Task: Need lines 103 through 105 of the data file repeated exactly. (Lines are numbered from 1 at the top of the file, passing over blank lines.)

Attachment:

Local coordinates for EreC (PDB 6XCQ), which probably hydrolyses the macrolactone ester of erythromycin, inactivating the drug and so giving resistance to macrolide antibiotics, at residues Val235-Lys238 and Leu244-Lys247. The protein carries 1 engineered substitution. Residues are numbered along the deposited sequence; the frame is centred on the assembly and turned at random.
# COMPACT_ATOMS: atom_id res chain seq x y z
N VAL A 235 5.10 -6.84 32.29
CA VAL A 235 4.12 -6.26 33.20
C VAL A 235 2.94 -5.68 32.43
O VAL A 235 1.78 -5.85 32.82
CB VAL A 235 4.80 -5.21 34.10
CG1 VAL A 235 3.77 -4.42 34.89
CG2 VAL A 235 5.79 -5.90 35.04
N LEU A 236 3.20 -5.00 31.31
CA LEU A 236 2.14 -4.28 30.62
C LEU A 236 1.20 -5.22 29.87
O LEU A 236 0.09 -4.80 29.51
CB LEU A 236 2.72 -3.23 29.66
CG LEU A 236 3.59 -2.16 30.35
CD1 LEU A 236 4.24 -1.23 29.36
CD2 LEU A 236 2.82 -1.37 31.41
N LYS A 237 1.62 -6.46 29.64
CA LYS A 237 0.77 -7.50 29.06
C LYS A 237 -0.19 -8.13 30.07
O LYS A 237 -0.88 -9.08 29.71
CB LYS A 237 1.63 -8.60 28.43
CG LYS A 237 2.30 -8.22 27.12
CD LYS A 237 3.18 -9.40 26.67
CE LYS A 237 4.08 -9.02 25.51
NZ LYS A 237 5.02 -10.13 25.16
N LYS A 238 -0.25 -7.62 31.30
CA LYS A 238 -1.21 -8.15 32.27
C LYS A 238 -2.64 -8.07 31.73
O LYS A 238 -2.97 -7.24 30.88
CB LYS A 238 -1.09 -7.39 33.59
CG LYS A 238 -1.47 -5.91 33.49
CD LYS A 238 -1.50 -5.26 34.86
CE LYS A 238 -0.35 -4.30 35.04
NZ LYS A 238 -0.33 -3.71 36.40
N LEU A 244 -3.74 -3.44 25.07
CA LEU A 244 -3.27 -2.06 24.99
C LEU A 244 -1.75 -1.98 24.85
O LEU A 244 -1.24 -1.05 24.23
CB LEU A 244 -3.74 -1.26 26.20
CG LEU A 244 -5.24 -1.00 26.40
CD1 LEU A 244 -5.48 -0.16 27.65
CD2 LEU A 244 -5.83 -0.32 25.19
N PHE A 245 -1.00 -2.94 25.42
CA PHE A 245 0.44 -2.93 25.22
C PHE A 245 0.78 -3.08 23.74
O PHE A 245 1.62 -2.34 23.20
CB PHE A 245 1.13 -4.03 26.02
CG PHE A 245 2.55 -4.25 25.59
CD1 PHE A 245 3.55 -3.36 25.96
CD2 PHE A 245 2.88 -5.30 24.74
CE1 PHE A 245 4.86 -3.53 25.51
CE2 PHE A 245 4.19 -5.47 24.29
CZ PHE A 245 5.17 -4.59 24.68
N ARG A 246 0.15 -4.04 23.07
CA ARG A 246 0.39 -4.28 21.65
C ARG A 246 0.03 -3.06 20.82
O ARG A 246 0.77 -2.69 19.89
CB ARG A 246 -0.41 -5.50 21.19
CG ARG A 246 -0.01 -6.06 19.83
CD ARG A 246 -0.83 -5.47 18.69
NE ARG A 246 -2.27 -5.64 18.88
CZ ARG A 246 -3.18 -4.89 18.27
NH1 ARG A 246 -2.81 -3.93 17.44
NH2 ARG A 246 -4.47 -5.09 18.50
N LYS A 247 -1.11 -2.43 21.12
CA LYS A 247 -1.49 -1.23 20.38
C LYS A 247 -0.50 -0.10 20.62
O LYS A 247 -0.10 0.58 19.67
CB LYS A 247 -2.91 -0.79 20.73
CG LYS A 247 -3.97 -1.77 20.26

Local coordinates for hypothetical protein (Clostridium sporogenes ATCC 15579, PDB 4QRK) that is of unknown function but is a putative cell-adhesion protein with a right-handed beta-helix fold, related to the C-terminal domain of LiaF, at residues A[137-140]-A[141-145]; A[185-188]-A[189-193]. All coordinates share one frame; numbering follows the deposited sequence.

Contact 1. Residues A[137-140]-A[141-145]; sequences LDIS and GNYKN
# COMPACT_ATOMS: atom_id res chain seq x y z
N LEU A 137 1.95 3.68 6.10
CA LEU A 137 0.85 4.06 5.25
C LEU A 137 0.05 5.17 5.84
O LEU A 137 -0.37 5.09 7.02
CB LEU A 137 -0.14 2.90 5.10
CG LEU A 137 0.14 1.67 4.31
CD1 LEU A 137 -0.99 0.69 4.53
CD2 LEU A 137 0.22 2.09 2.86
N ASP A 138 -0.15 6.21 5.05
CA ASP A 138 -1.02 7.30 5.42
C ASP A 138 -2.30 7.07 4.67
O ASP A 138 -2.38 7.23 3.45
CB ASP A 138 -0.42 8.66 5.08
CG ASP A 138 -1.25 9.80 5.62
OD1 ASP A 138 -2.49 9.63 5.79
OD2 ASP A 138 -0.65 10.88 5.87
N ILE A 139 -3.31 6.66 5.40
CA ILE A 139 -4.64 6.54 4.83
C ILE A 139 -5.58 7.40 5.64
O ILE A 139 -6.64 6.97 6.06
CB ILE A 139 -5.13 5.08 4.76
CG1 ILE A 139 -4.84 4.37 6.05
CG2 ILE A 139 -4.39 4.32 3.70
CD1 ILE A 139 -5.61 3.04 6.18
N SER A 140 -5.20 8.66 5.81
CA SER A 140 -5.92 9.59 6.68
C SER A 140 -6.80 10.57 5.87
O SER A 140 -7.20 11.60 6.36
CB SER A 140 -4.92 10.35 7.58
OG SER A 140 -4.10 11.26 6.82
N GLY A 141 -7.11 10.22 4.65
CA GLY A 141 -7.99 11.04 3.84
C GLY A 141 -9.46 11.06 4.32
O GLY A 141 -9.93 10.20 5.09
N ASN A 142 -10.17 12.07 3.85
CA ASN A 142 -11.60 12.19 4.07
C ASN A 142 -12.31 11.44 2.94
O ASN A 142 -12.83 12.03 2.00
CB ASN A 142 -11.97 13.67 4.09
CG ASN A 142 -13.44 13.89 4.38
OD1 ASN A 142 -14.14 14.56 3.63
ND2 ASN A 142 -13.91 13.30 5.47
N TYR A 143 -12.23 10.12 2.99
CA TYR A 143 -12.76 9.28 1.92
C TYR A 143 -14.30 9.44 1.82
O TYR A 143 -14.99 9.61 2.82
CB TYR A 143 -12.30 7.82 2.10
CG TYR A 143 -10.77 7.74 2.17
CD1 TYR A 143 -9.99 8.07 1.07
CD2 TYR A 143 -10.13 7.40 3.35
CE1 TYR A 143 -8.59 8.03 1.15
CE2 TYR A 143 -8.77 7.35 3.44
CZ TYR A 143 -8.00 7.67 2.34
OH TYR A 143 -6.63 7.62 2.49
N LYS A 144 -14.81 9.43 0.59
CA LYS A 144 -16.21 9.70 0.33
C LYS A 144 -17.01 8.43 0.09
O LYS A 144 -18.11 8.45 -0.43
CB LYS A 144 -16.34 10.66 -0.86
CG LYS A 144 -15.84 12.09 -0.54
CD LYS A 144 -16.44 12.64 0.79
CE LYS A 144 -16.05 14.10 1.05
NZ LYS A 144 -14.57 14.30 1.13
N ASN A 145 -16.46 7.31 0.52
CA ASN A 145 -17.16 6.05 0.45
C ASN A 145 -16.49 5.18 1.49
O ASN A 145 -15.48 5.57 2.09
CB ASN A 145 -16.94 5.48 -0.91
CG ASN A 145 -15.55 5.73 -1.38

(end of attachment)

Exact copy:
CB SER A 140 -4.92 10.35 7.58
OG SER A 140 -4.10 11.26 6.82
N GLY A 141 -7.11 10.22 4.65